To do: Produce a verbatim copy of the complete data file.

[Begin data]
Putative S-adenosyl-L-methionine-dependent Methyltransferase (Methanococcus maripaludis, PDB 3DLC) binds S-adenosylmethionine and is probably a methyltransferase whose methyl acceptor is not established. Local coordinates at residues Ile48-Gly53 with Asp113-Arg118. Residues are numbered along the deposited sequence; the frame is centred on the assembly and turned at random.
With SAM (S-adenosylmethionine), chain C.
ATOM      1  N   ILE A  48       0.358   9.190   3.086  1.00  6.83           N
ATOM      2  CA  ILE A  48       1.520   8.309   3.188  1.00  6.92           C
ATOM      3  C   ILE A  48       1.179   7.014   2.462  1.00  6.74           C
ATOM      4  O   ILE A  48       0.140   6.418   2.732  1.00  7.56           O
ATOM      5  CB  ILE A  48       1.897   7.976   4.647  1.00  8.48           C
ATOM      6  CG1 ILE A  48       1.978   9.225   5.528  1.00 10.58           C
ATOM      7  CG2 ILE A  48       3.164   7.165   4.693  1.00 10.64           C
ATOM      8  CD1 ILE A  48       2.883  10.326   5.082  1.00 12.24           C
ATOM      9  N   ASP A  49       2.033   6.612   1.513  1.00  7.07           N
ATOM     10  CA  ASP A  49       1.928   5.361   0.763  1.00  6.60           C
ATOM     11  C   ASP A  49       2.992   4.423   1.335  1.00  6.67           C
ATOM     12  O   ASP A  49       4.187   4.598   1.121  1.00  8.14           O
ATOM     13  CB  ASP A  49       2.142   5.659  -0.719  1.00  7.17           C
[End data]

Putative S-adenosyl-L-methionine-dependent Methyltransferase (Methanococcus maripaludis, PDB 3DLC) binds S-adenosylmethionine and is probably a methyltransferase whose methyl acceptor is not established. Local coordinates at residues Ile48-Gly53 with Asp113-Arg118. Residues are numbered along the deposited sequence; the frame is centred on the assembly and turned at random.
With SAM (S-adenosylmethionine), chain C.
ATOM      1  N   ILE A  48       0.358   9.190   3.086  1.00  6.83           N
ATOM      2  CA  ILE A  48       1.520   8.309   3.188  1.00  6.92           C
ATOM      3  C   ILE A  48       1.179   7.014   2.462  1.00  6.74           C
ATOM      4  O   ILE A  48       0.140   6.418   2.732  1.00  7.56           O
ATOM      5  CB  ILE A  48       1.897   7.976   4.647  1.00  8.48           C
ATOM      6  CG1 ILE A  48       1.978   9.225   5.528  1.00 10.58           C
ATOM      7  CG2 ILE A  48       3.164   7.165   4.693  1.00 10.64           C
ATOM      8  CD1 ILE A  48       2.883  10.326   5.082  1.00 12.24           C
ATOM      9  N   ASP A  49       2.033   6.612   1.513  1.00  7.07           N
ATOM     10  CA  ASP A  49       1.928   5.361   0.763  1.00  6.60           C
ATOM     11  C   ASP A  49       2.992   4.423   1.335  1.00  6.67           C
ATOM     12  O   ASP A  49       4.187   4.598   1.121  1.00  8.14           O
ATOM     13  CB  ASP A  49       2.142   5.659  -0.719  1.00  7.17           C